Scores on measures of adaptive functioning and illness severity at admission, discharge, and two-year follow-up are shown in t1. Although scores on the CSQ were high, they did not correlate with concurrent ratings from the HoNOS, the SCL-53, the SAS-M, or any SF-36 subscale or axis V measure. Participants who had had regular (average minimum twice weekly) family contact since the index admission had significantly higher ratings on the GARF (Z=-3.64, p<.001), but no significant differences were noted in SOFAS, GAF, or HoNOS ratings.
At follow-up, all three axis V measures correlated with some scores on the SAS-M (all rs>−.39, p<.02), the SCL-53 (all rs>−.43, p<.02), and SF-36 subscales (with SOFAS all had rs>.40, p<.04; with GAF all but one subscale had rs>.37, p<.03) and the HoNOS (all rs>−.68, p<.001) ratings. The SOFAS correlated with all, reaching significance on all but two subscales of the SF-36—namely, body pain (rs=.4, p=.02) and emotional role (rs=.36, p=.04.)
Both the index admission GAF scores (rs=−.23, p<.01) and SOFAS scores (rs=−.40, p<.001) but not GARF scores (rs=−.17, p<.05) showed a significant negative correlation with length of inpatient stay. After data were normalized by using the method of Blom (10), a stepwise multiple regression analysis was performed. The SOFAS score explained 12.3 percent of variance and was the better predictor of length of stay (F=5.03, df=1, 89, p=.003).
Only the SOFAS scores on discharge from the index admission were significantly correlated at follow-up with SOFAS scores (rs=.38, p<.01, N=51), GAF scores (rs=39, p<.01, N=51), and HoNOS scores (rs=−.43, p<.01, N=48).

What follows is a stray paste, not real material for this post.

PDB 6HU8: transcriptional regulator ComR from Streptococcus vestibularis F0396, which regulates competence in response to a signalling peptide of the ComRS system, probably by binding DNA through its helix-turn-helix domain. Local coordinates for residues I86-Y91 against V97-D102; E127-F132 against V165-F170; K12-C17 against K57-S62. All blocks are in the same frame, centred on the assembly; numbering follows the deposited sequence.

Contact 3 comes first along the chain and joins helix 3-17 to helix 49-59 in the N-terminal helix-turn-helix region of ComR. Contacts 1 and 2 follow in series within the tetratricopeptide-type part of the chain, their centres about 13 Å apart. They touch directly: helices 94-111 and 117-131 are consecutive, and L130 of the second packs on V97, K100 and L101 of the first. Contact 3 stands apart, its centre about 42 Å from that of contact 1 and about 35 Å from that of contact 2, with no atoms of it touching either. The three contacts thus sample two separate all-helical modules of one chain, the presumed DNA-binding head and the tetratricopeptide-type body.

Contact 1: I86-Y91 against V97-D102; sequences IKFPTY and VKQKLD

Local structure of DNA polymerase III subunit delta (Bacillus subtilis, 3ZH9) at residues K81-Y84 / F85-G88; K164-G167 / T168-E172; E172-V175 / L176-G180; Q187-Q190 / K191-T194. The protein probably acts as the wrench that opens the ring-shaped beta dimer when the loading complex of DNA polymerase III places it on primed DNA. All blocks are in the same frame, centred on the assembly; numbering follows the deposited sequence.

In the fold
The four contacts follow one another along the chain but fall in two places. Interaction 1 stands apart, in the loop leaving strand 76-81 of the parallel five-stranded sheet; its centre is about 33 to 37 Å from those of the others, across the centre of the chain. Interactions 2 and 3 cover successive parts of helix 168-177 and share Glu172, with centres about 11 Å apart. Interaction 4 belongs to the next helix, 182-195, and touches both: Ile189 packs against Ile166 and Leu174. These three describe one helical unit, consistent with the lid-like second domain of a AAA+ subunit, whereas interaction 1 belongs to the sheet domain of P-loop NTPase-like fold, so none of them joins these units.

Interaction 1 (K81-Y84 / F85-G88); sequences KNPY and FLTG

Our results should be interpreted cautiously given that the study had notable limitations. Unlike the follow-up assessments, the baseline assessments were not conducted with structured and reliable instruments, and axis V follow-up data were available for only 53 of the 97 patients initially identified. This follow-up rate likely reflected the mobility of many of the participants, because those who were discharged to a boarding house, to another state, or to another psychiatric unit were less likely to have data at follow-up.
At follow-up, most of the study participants reported that their general health was at least good, and their reported ratings of the care they received were high. However, these care ratings were not predictive of outcome. This result may partly reflect distortion of patients' responses due to an inclination to say what they thought the researcher wanted to hear as well as retrospective reporting.
As in earlier studies, the DSM-IV SOFAS and GAF scores on admission were found to be significantly and negatively correlated with duration of hospital admission, and the SOFAS ratings on discharge were negatively and significantly correlated with psychiatric outcome (higher HoNOS scores indicate poorer functioning) at two years. The SOFAS appeared to have better predictive validity and concurrent validity than the GAF or the GARF. Thus the SOFAS may be a more clinically useful measure of adaptive functioning. However, the relationship between SOFAS scores and length of stay was not strong; this relationship accounted for only 12.3 percent of variance. For cases in which clinicians or researchers are specifically interested in relational functioning, the GARF may be useful.
Financial support for this study was provided by the JH & JD Gunn Medical Research Foundation. The authors thank Jacqui Parsons, M.P.H., for providing the computer scoring program for the SF-36 and Robert Barrett, Ph.D., F.R.A.N.Z.C.P., cocreator of the department of psychiatry's clinical database.
Dr. Hay and Dr. Katsikitis are affiliated with the department of psychiatry at Royal Adelaide Hospital, North Terrace, South Australia 5001, Australia (e-mail, firstname.lastname@example.org). Dr. Begg is a consulting psychiatrist in Adelaide. Dr. Da Costa is a resident medical officer at the Repatriation General Hospital in Daw Park, South Australia, and a former student of the University of Adelaide. Ms. Blumenfeld is a postgraduate student in psychology at La Trobe University in Melbourne, Australia, and a former student of the University of Adelaide.
Scores on DSM-IV and other measures of adaptive functioning and illness severity at admission, discharge, and two-year follow-up among adult psychiatric inpatients